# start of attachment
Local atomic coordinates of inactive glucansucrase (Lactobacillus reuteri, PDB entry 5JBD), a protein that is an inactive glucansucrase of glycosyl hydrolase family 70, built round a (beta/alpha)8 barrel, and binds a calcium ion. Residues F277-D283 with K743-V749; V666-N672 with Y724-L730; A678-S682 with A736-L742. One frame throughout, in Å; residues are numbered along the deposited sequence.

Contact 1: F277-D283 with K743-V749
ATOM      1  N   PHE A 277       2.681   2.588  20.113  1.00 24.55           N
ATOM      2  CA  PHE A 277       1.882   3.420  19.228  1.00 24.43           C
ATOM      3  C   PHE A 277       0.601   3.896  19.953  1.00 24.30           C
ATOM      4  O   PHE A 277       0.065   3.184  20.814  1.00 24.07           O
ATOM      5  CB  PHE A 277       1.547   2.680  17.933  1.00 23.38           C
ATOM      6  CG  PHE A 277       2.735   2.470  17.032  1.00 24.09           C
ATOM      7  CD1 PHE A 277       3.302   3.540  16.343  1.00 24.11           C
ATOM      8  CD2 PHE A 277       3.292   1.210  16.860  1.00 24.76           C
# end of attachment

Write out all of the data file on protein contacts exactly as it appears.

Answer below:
Local atomic coordinates of inactive glucansucrase (Lactobacillus reuteri, PDB entry 5JBD), a protein that is an inactive glucansucrase of glycosyl hydrolase family 70, built round a (beta/alpha)8 barrel, and binds a calcium ion. Residues F277-D283 with K743-V749; V666-N672 with Y724-L730; A678-S682 with A736-L742. One frame throughout, in Å; residues are numbered along the deposited sequence.

Contact 1: F277-D283 with K743-V749
ATOM      1  N   PHE A 277       2.681   2.588  20.113  1.00 24.55           N
ATOM      2  CA  PHE A 277       1.882   3.420  19.228  1.00 24.43           C
ATOM      3  C   PHE A 277       0.601   3.896  19.953  1.00 24.30           C
ATOM      4  O   PHE A 277       0.065   3.184  20.814  1.00 24.07           O
ATOM      5  CB  PHE A 277       1.547   2.680  17.933  1.00 23.38           C
ATOM      6  CG  PHE A 277       2.735   2.470  17.032  1.00 24.09           C
ATOM      7  CD1 PHE A 277       3.302   3.540  16.343  1.00 24.11           C
ATOM      8  CD2 PHE A 277       3.292   1.210  16.860  1.00 24.76           C